Fixation methods can differentially affect ciliary protein immunolabeling

Cilia. 2017 Mar 24;6:5. doi: 10.1186/s13630-017-0045-9. eCollection 2017.

Abstract

Background: Primary cilia are immotile, microtubule-based organelles present on most cells. Defects in primary cilia presence/function result in a category of developmental diseases referred to as ciliopathies. As the cilia field progresses, there is a need to consider both the ciliary and extraciliary roles of cilia proteins. However, traditional fixation methods are not always suitable for examining the full range of localizations of cilia proteins. Here, we tested a variety of fixation methods with commonly used cilia markers to determine the most appropriate fixation method for different cilia proteins.

Methods: Mouse inner medullary collecting duct and human retinal pigmented epithelial cells were grown to confluence, serum starved, and fixed with one of the following fixation agents: paraformaldehyde-sucrose, paraformaldehyde-PBS, methanol, cytoskeletal buffer followed by methanol, or three variations of cytoskeletal buffer-paraformaldehyde fixation. Each cell type and fixation method combination was probed with the following ciliary markers: acetylated α-tubulin, detyrosinated tubulin, polyglutamylated tubulin, β-tubulin, adenylyl cyclase 3 (AC3), ADP-ribosylation factor-like protein 13b (Arl13b), centrosome and spindle pole associated protein 1 (CSPP1), or intraflagellar transport protein 20 (IFT20). Intraflagellar transport protein 88 (IFT88) and GM130 (Golgi marker) were also used. We assessed actin (via phalloidin) and microtubule integrity, centrioles, cilia, and two extraciliary sites (mitotic figures and Golgi).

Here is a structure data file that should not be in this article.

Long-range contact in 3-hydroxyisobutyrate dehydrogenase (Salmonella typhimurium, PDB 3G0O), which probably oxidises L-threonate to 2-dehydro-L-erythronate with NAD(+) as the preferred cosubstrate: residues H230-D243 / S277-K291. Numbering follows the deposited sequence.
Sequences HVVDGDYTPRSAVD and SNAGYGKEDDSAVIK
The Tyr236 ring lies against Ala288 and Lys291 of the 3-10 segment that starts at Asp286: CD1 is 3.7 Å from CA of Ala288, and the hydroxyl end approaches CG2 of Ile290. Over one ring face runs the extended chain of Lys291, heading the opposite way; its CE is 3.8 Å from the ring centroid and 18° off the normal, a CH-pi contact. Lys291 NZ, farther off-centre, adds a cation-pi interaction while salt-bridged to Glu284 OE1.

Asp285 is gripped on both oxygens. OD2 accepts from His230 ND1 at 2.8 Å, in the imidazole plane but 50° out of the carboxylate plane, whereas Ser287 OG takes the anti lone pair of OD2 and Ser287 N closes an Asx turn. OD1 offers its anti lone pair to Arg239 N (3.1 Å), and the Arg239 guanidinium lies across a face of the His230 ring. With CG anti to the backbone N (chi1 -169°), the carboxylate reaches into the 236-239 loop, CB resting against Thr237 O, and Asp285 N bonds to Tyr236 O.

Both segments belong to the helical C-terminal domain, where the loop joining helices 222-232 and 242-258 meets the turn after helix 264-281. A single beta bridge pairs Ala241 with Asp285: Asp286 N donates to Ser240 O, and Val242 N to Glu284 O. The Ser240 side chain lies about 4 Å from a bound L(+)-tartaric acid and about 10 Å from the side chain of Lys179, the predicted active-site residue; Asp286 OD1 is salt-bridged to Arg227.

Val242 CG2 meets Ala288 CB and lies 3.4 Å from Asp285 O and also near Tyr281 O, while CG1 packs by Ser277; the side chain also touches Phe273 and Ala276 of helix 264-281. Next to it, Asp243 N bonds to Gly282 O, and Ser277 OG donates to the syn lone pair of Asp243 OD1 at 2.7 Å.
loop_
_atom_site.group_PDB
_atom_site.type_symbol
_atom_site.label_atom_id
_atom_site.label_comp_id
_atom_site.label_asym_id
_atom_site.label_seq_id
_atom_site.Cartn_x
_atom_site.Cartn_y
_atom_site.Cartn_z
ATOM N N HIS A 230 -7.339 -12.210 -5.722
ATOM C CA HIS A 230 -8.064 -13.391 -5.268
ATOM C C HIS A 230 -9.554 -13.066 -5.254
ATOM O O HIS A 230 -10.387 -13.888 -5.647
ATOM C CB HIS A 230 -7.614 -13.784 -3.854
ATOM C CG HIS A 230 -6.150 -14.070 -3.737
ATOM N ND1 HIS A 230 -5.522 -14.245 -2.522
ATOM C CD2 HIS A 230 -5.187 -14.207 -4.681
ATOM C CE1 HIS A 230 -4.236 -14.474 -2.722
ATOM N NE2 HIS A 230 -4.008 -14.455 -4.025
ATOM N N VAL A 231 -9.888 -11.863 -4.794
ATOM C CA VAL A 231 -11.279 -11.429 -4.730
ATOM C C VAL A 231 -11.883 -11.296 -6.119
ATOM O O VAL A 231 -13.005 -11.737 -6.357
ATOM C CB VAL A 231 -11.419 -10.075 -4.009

Results: For the cilia markers examined, paraformaldehyde fixation preserved cilia immunolabeling of cilia-membrane proteins (AC3 and Arl13b), but failed to reveal cilia immunostaining of axonemal proteins (CSPP1 and IFT20). Methanol revealed cilia labeling for some axonemal proteins, but not others, and this depended on cell type. Generally, any method that first included a wash in cytoskeletal buffer, before fixing, revealed more distinct cilia immunolabeling for axonemal proteins (CSPP1, IFT20, and IFT88), but resulted in the loss of cilia labeling for cilia-membrane proteins (AC3 and Arl13b). All three different post-translational modifications of tubulin antibodies positively immunolabeled cilia in all fixation methods tested. Ultimately, we found that fixing cells in a solution of paraformaldehyde prepared in cytoskeletal buffer allowed for the preservation of cilia immunolabeling for most cilia proteins tested and allowed visualization of two extraciliary sites (mitotic figures and Golgi).

Conclusion: Some general patterns were observed to guide in the choice of a fixation agent. Cilia-membrane proteins generally benefit from quick fixation with no prior permeabilization, whereas axonemal proteins tend to benefit from permeabilization and use of cytoskeletal buffer.

Keywords: Fixation; Immunocytochemistry; Primary cilia; Technique.